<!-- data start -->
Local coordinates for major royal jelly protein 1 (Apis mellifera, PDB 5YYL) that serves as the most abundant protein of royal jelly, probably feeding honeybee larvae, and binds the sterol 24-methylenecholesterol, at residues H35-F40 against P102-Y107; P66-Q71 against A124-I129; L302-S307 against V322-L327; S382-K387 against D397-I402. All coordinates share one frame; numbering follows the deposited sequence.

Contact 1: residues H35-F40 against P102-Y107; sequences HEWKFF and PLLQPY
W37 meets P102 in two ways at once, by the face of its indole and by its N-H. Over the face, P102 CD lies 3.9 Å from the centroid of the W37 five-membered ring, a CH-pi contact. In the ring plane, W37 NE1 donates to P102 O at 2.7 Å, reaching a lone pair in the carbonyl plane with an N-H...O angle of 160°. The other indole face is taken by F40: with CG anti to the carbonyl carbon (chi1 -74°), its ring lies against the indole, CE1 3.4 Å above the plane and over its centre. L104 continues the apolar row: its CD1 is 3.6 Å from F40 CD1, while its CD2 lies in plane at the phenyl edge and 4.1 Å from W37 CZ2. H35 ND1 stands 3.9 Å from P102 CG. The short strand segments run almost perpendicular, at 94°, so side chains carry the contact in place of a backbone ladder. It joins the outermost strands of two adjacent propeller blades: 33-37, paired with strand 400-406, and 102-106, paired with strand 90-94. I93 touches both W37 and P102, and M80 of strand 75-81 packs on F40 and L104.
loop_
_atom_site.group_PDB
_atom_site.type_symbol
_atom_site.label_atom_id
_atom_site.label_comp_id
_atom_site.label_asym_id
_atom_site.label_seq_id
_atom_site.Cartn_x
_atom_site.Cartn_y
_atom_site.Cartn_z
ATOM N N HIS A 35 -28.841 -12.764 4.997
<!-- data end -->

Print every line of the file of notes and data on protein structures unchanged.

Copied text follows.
Local coordinates for major royal jelly protein 1 (Apis mellifera, PDB 5YYL) that serves as the most abundant protein of royal jelly, probably feeding honeybee larvae, and binds the sterol 24-methylenecholesterol, at residues H35-F40 against P102-Y107; P66-Q71 against A124-I129; L302-S307 against V322-L327; S382-K387 against D397-I402. All coordinates share one frame; numbering follows the deposited sequence.

Contact 1: residues H35-F40 against P102-Y107; sequences HEWKFF and PLLQPY
W37 meets P102 in two ways at once, by the face of its indole and by its N-H. Over the face, P102 CD lies 3.9 Å from the centroid of the W37 five-membered ring, a CH-pi contact. In the ring plane, W37 NE1 donates to P102 O at 2.7 Å, reaching a lone pair in the carbonyl plane with an N-H...O angle of 160°. The other indole face is taken by F40: with CG anti to the carbonyl carbon (chi1 -74°), its ring lies against the indole, CE1 3.4 Å above the plane and over its centre. L104 continues the apolar row: its CD1 is 3.6 Å from F40 CD1, while its CD2 lies in plane at the phenyl edge and 4.1 Å from W37 CZ2. H35 ND1 stands 3.9 Å from P102 CG. The short strand segments run almost perpendicular, at 94°, so side chains carry the contact in place of a backbone ladder. It joins the outermost strands of two adjacent propeller blades: 33-37, paired with strand 400-406, and 102-106, paired with strand 90-94. I93 touches both W37 and P102, and M80 of strand 75-81 packs on F40 and L104.
loop_
_atom_site.group_PDB
_atom_site.type_symbol
_atom_site.label_atom_id
_atom_site.label_comp_id
_atom_site.label_asym_id
_atom_site.label_seq_id
_atom_site.Cartn_x
_atom_site.Cartn_y
_atom_site.Cartn_z
ATOM N N HIS A 35 -28.841 -12.764 4.997